Karaoke a cure for cabin fever at the Taproom!

Ethan Cameron-Vaupel stealing the show with his Sinatra voice.

On a recent Friday, Lake Bomoseen Taproom bartender Ethan Cameron-Vaupel stole the karaoke mic – and the show – revealing his Sinatra-esque voice and shocking the entire establishment.

With the sun setting at 4 p.m. in the winter and most businesses closing at 9, Castleton students and locals don’t have too many options for a night out on the town. 

As a way to help with that, the Taproom has begun hosting ‘Late Night Karaoke’ from 8:30-11:00 p.m.

The event features not only karaoke but cornhole, darts, and other bar games. And, in order to ensure everyone gets home safe, the designated driver in every group is offered a free meal! 

“I’ve missed seeing that life,” said front of house manager Michelle Adler. “Just to have people in the bar and having fun and making noise and cutting up, it just makes it feel alive.”

Creating a fun, energetic, and safe environment at the Taproom has been Adler’s vision for quite some time now, especially after the COVID-19 pandemic hit restaurants hard. The establishment switches from traditional service to a specialized “late-night” menu, transforming from a sit-down restaurant to lively bar.

“Since COVID, I feel like that sort of changed the climate for going out… Now we are obviously past that, but it has remained a ghost town at the end of the night,” Adler said. 

She hopes to continue evolving and expanding the late-night activities, with ideas of an upstairs dance club in the loft and Mario Kart tournaments on the TVs.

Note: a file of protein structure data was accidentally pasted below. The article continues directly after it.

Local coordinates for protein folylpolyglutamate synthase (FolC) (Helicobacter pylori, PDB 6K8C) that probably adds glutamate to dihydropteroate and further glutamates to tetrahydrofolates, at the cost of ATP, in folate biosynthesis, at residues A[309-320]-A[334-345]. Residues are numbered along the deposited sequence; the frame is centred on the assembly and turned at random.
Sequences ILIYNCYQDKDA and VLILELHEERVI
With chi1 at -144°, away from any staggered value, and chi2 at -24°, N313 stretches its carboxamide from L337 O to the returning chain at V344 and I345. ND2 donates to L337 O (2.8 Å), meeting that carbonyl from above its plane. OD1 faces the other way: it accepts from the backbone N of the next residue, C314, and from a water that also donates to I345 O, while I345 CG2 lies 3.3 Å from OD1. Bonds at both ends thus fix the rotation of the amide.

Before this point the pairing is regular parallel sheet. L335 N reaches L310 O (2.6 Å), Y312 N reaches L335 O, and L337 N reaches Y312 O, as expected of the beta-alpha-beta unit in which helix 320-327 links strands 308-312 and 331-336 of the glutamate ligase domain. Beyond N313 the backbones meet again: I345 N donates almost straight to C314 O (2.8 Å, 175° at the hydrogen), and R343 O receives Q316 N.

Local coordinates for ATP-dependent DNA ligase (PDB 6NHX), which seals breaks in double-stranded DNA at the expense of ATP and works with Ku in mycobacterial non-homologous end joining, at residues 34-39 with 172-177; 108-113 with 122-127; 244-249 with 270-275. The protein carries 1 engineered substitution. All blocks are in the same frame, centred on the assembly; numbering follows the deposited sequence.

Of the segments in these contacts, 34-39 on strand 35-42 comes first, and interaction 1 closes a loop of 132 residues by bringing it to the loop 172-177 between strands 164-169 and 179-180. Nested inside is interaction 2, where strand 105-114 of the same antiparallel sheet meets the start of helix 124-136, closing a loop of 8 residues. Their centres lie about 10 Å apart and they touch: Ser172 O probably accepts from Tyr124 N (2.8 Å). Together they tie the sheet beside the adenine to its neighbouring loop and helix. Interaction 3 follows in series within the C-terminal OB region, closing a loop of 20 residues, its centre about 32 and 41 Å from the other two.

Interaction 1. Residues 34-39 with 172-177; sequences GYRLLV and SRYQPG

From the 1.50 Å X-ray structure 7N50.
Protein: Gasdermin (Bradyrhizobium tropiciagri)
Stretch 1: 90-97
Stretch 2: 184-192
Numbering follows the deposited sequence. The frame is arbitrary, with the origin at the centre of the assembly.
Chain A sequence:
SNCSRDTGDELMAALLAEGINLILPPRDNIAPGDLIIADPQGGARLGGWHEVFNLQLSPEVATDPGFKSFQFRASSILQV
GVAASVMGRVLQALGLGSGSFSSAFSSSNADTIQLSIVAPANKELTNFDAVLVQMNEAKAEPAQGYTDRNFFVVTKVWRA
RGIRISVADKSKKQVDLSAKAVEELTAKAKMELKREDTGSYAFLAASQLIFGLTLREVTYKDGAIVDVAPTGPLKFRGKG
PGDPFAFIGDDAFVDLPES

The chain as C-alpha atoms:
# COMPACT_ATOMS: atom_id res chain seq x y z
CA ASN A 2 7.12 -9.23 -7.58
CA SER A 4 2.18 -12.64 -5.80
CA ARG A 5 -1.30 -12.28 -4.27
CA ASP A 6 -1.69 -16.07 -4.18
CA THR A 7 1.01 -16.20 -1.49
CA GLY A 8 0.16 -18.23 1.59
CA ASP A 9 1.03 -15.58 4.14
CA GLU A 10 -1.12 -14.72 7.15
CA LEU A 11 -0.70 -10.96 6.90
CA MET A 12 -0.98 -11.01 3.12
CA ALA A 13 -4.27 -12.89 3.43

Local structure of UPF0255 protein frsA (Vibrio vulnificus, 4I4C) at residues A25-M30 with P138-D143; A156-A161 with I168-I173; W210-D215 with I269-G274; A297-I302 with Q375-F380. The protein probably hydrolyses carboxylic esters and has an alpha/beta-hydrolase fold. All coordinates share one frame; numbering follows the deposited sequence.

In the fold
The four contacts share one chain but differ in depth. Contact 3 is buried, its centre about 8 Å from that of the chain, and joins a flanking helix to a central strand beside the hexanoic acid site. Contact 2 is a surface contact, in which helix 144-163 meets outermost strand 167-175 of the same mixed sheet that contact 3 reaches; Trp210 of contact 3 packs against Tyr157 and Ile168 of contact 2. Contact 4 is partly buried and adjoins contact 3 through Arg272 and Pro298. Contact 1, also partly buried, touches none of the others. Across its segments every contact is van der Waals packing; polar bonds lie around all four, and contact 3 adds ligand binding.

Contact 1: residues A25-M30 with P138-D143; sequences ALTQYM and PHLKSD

Daniel Herwood, the host of karaoke, often sings four to five songs per night himself.

“Anytime there’s an awkward stage I just sing a song,” said Herwood. 

His favorite to sing is “My Heart Will Go On,” by Celine Dion at the very end of the night.

“It’s a slow love ballad, a great way to wind everything down,” he said. 

Late-Night Karaoke has become an evolving way to beat the winter blues, not just for customers but for restaurant staff as well. Bartenders like Vaupel, servers and even line cooks have been featured on the mic. 

Vaupel first got into singing in 5th grade after his mom asked what he wanted to be when he grew up, and he replied, “a rockstar!”

He hasn’t stopped since, joining choir, taking voice lessons, and even dabbling in opera. Today he sings in a church chorus on top of his other two jobs; kindergarten teacher and part-time bartender. 

This Friday he sang “I Can’t Help Falling in Love With You,” by Elvis Presley, and the entire bar was enamored by his voice. 

“It literally sounded like Elvis,” said Adler. “I had a couple at the bar ask if it was really him (singing).”

It isn’t just staff stealing the spotlight, as many regulars, locals, and college students grab the mic as well. Universal classic’s such as “Stacy’s Mom” and “I Should’ve Been a Cowboy” get the entire establishment to sing along together, filling the Taproom with music and laughter, a sign of life in the bleak winter. 

Castleton student Rachel Medina and her friend group have even begun to make karaoke a Friday-night tradition for themselves. 

The crowd is diverse, with no limits to who can participate or how. Mothers and daughters sang Sheryl Crow together, and one trio had the entire restaurant in shambles over Toby Keith’s “I Love This Bar.” 

“I just love the people… the atmosphere is great,” Medina said. 

Leave a Reply

Your email address will not be published. Required fields are marked *

Previous post Men’s hockey falls to No. 1 Hobart to end season
Next post Ever see a Five-Lined Skink?